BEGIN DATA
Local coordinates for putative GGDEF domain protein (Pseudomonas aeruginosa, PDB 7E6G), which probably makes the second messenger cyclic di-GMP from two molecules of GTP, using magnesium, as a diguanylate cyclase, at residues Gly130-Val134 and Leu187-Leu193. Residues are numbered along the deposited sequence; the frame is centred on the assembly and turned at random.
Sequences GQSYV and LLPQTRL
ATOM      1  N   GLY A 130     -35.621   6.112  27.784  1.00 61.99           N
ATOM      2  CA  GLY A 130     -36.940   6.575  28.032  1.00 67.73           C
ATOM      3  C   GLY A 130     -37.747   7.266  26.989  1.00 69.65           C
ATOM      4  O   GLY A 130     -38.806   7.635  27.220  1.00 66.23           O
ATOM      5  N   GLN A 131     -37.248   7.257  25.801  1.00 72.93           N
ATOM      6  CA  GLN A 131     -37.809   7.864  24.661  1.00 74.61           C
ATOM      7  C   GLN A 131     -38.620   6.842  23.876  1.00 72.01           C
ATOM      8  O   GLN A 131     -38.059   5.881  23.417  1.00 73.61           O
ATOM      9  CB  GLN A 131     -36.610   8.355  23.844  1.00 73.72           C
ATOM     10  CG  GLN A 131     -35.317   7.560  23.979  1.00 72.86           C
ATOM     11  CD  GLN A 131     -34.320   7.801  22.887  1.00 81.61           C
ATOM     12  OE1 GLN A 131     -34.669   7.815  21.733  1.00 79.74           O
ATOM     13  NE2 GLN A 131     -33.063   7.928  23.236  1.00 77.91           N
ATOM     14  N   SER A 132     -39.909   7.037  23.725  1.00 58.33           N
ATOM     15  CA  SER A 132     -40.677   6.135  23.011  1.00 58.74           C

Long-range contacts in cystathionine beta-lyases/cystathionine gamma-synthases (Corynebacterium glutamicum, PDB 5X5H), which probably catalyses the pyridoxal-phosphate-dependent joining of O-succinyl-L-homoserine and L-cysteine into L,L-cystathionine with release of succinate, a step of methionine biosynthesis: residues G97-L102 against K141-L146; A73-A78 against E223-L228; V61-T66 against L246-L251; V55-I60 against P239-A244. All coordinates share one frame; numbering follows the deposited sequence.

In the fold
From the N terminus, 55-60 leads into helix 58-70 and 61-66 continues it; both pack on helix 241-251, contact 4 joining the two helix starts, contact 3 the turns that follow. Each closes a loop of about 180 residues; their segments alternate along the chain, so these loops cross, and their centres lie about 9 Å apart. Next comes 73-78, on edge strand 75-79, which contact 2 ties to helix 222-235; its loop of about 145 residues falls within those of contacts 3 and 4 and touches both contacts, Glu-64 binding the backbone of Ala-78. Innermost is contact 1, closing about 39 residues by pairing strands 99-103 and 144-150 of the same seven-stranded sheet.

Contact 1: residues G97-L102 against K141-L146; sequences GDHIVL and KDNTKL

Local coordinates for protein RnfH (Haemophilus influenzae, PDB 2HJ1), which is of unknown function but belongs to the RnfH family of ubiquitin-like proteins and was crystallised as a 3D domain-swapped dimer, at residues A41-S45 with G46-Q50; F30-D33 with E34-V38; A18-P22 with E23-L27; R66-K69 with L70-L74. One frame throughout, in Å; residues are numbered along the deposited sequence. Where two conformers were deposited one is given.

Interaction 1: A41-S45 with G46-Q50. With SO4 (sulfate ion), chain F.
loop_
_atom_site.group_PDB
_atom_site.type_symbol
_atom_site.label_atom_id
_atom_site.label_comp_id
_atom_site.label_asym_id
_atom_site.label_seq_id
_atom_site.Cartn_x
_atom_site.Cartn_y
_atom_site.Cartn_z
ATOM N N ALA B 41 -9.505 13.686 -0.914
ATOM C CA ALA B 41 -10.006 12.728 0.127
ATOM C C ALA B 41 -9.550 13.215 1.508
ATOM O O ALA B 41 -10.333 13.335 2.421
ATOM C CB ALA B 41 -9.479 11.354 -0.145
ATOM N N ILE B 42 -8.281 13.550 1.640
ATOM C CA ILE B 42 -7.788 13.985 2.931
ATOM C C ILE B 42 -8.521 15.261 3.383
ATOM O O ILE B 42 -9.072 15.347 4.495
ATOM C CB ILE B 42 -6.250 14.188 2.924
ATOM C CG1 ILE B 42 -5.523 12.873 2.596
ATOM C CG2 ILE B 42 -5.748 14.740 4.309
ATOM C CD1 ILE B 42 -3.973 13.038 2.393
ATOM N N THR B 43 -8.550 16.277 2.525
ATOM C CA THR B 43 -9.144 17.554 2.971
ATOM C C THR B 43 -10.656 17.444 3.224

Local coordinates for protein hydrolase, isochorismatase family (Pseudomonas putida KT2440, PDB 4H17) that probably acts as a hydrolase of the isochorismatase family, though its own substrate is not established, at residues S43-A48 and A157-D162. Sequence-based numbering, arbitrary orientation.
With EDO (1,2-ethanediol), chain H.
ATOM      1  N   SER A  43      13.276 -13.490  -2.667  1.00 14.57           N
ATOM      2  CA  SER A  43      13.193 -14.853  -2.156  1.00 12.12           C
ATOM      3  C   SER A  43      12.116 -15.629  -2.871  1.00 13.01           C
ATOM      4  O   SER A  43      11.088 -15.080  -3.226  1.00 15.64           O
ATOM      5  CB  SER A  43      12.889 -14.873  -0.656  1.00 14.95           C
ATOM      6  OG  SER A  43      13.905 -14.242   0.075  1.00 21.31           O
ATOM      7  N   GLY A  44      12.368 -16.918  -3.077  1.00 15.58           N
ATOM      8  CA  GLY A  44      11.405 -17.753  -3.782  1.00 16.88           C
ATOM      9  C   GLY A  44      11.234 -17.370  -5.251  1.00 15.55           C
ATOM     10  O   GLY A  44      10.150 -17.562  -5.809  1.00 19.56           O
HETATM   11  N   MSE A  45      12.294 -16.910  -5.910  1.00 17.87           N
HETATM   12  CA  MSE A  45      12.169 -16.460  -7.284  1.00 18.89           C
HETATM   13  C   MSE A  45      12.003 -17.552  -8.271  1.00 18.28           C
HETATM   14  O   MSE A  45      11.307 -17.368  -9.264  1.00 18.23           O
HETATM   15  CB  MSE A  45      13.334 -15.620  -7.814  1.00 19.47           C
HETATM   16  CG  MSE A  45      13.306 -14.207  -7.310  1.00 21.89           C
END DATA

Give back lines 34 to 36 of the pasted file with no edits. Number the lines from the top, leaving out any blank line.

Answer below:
ATOM N N ALA B 41 -9.505 13.686 -0.914
ATOM C CA ALA B 41 -10.006 12.728 0.127
ATOM C C ALA B 41 -9.550 13.215 1.508